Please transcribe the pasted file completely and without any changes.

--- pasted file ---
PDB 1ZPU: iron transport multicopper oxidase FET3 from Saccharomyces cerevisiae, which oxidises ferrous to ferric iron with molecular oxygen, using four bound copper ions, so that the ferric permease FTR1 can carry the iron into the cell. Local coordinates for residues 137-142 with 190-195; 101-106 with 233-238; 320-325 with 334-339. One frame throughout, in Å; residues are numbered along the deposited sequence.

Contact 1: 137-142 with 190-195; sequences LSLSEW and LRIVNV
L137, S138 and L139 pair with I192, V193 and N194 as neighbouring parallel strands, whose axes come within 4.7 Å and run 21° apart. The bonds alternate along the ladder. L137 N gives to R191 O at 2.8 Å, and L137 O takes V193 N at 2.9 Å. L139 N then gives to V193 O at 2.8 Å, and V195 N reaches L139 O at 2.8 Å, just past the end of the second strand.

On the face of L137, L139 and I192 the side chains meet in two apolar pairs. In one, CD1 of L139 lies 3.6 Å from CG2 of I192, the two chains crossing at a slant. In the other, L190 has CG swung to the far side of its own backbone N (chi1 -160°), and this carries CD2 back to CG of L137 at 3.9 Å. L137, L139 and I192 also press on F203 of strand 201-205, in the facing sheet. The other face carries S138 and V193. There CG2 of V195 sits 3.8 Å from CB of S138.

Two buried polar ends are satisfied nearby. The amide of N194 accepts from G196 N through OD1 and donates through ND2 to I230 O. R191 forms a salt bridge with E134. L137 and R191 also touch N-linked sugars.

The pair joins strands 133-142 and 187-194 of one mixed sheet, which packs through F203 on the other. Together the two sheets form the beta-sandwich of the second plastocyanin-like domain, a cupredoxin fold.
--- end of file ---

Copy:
PDB 1ZPU: iron transport multicopper oxidase FET3 from Saccharomyces cerevisiae, which oxidises ferrous to ferric iron with molecular oxygen, using four bound copper ions, so that the ferric permease FTR1 can carry the iron into the cell. Local coordinates for residues 137-142 with 190-195; 101-106 with 233-238; 320-325 with 334-339. One frame throughout, in Å; residues are numbered along the deposited sequence.

Contact 1: 137-142 with 190-195; sequences LSLSEW and LRIVNV
L137, S138 and L139 pair with I192, V193 and N194 as neighbouring parallel strands, whose axes come within 4.7 Å and run 21° apart. The bonds alternate along the ladder. L137 N gives to R191 O at 2.8 Å, and L137 O takes V193 N at 2.9 Å. L139 N then gives to V193 O at 2.8 Å, and V195 N reaches L139 O at 2.8 Å, just past the end of the second strand.

On the face of L137, L139 and I192 the side chains meet in two apolar pairs. In one, CD1 of L139 lies 3.6 Å from CG2 of I192, the two chains crossing at a slant. In the other, L190 has CG swung to the far side of its own backbone N (chi1 -160°), and this carries CD2 back to CG of L137 at 3.9 Å. L137, L139 and I192 also press on F203 of strand 201-205, in the facing sheet. The other face carries S138 and V193. There CG2 of V195 sits 3.8 Å from CB of S138.

Two buried polar ends are satisfied nearby. The amide of N194 accepts from G196 N through OD1 and donates through ND2 to I230 O. R191 forms a salt bridge with E134. L137 and R191 also touch N-linked sugars.

The pair joins strands 133-142 and 187-194 of one mixed sheet, which packs through F203 on the other. Together the two sheets form the beta-sandwich of the second plastocyanin-like domain, a cupredoxin fold.